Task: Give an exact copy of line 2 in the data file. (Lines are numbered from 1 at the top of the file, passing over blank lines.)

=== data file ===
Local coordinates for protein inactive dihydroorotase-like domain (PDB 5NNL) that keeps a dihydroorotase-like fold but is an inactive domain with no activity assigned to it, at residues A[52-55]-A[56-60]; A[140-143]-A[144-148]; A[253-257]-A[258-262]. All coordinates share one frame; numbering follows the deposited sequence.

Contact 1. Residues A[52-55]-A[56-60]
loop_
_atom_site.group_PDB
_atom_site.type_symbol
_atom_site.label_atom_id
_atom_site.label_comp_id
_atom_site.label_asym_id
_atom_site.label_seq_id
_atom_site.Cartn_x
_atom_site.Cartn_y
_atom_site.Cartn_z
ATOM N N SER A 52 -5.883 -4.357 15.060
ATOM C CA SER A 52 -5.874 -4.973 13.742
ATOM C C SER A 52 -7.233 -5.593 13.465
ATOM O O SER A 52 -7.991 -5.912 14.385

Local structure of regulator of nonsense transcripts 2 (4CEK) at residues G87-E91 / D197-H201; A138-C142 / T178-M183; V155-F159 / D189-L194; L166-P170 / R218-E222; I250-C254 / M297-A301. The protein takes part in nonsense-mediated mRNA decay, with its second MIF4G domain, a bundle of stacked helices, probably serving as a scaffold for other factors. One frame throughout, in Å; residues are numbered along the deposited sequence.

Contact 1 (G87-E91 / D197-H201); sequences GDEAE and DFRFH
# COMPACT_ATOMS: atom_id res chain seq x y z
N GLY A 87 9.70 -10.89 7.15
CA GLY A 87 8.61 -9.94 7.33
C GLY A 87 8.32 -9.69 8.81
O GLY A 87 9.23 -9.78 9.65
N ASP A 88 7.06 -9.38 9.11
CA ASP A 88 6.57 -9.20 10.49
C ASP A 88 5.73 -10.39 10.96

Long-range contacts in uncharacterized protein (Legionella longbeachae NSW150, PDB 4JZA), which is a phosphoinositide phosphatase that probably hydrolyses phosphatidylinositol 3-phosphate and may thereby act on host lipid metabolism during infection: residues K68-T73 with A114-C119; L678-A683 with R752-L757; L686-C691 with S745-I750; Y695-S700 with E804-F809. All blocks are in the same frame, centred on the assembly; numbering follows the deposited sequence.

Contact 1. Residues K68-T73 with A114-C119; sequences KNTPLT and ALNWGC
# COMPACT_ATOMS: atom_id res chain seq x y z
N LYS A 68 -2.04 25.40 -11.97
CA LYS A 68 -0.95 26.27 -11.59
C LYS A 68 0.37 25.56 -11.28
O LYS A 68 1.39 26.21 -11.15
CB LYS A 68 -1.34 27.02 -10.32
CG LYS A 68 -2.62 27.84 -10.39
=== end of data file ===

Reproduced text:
Contact 1. Residues A[52-55]-A[56-60]